Retailers Widen Options, Including More Modest Clothes
Jim LiebeltJim is Senior Writer, Editor and Researcher for the HomeWord Center for Youth and Family at Azusa Pacific University. Jim has over 25 years of experience as a youth and family ministry specialist, and has been on the HomeWord staff since 1998. He has served over the years as a pastor, author, youth ministry trainer, adjunct college instructor and speaker. Jim’s culture blog and parenting articles appear on HomeWord.com. Jim is a contributing author of culture and parenting articles to Crosswalk.com. Jim and his wife Jenny live in Olympia, WA.
- 2009 Mar 23
According to a report from USA Today, the bad economy means good news for parents who have complained in recent years about the limited availability of modest clothing for their kids. It seems clothing retailers are responding to consumers by providing more clothes that can be worn in a variety of settings. These clothes tend to be more modest. Keep in mind that this does not reflect a change in values on the part of retailers. It's about their bottom-lines. But, at least for the time being, it's a positive change.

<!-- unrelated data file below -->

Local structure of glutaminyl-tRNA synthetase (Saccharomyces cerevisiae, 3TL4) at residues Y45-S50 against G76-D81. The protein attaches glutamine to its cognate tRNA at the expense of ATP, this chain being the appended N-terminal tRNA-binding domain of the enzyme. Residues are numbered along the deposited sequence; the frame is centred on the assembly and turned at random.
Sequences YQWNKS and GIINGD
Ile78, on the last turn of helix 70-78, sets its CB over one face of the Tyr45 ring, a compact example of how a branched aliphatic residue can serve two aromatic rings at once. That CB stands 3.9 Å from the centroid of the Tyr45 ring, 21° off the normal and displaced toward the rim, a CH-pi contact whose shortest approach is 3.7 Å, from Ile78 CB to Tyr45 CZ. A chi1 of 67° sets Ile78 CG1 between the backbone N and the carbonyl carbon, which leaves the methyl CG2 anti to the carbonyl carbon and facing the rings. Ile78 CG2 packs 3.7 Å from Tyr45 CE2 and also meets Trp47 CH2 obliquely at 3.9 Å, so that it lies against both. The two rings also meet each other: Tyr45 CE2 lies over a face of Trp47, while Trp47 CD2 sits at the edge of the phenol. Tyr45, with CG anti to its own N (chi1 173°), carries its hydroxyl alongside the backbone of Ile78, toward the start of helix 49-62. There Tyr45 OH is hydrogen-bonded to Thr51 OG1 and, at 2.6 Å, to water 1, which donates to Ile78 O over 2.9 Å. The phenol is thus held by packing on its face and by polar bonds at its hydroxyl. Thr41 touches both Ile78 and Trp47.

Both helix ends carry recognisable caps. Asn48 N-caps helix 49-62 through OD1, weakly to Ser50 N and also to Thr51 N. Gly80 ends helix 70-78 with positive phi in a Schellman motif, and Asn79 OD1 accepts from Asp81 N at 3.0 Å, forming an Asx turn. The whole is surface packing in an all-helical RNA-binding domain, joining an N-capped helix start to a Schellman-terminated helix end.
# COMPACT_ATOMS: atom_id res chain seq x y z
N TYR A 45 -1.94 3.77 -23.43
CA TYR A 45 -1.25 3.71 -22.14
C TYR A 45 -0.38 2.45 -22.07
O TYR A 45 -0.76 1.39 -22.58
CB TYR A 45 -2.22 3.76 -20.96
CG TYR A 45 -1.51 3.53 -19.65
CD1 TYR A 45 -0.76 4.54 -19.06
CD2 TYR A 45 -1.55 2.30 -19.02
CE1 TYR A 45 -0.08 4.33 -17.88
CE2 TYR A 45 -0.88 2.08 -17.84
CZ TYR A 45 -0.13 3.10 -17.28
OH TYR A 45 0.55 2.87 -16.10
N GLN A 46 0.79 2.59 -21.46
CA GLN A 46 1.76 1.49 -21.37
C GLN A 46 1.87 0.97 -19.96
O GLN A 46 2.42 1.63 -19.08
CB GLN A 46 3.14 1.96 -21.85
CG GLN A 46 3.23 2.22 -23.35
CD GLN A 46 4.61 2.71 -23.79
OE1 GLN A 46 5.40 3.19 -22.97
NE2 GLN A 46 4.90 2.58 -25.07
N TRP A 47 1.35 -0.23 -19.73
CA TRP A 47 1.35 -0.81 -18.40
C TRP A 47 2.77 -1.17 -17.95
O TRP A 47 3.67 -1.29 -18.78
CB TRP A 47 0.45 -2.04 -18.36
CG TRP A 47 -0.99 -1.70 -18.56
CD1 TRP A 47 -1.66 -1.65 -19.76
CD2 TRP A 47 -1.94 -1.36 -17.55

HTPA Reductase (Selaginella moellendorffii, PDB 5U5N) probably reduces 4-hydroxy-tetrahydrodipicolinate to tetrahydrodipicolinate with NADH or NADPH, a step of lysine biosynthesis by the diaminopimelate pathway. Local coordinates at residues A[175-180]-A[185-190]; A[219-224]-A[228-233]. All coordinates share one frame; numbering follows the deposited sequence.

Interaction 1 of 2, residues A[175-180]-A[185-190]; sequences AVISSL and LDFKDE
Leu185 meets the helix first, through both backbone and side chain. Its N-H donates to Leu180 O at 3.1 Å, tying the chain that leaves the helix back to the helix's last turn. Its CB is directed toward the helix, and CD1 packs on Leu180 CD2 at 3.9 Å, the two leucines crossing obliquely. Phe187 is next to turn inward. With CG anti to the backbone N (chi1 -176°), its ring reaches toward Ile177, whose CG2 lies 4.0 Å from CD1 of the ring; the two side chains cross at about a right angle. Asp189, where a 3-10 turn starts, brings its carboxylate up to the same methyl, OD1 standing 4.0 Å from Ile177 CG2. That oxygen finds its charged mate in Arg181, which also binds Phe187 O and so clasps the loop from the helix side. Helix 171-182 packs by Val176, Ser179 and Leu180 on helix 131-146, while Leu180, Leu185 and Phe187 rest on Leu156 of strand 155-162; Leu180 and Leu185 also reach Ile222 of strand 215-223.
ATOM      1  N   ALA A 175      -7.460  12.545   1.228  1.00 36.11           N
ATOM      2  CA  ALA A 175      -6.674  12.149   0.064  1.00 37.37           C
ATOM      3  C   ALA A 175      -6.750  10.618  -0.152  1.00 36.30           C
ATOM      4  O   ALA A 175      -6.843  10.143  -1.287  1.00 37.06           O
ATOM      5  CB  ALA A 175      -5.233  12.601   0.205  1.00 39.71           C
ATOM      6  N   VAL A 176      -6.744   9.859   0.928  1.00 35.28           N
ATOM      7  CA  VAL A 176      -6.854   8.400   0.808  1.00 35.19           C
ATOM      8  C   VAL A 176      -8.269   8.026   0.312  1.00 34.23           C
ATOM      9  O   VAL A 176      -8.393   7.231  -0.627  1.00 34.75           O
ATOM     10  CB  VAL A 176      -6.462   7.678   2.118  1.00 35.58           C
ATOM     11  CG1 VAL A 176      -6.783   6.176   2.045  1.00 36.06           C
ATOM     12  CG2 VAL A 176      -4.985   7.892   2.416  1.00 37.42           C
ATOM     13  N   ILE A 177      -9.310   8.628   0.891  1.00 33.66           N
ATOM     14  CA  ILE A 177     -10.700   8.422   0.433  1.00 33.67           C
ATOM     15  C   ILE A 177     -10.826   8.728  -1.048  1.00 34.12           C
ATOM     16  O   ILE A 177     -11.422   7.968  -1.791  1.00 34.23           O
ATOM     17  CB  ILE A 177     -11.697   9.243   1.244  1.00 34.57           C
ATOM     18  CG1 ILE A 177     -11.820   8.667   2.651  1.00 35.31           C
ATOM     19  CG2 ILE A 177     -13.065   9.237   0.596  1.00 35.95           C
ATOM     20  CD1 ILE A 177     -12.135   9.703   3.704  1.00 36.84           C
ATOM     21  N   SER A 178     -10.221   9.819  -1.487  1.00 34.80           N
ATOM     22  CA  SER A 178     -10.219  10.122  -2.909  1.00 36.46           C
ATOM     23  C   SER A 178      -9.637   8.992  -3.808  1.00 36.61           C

Modesty in young women's clothing is getting a boost from the dismal economy.
When consumer spending was in overdrive, retailers could sell to the masses and ignore the more muted voices asking for, say, a decent supply of sleeved shirts or prom dresses that show more fabric than skin.
Now, however, it's the rare retailer who's willing to take the chance of turning off any possible customer. Luxury-store clerks can no longer afford to look down at scruffy shoppers, and store owners of every sort are recognizing the one-size-fits-all approach to retail buying no longer works.
Whether it's more of a fiscal or moral shift, understated girls' clothing may indeed be making a comeback.
Even flashy Chanel designer Karl Lagerfeld declared "bling is over" and noted the economy is prompting a "new modesty," in an interview with the International Herald Tribune this year.
Retail consultant Ken Nisch says the trend is more moderation than modesty, but the effect may be the same.
"It's not because of a moral revival but about sensibility," says Nisch, chairman of retail brand and design firm JGA. "What's provocative has often been ultra trendy, and it just doesn't make sense to buy things you can't wear for a lot of occasions anymore."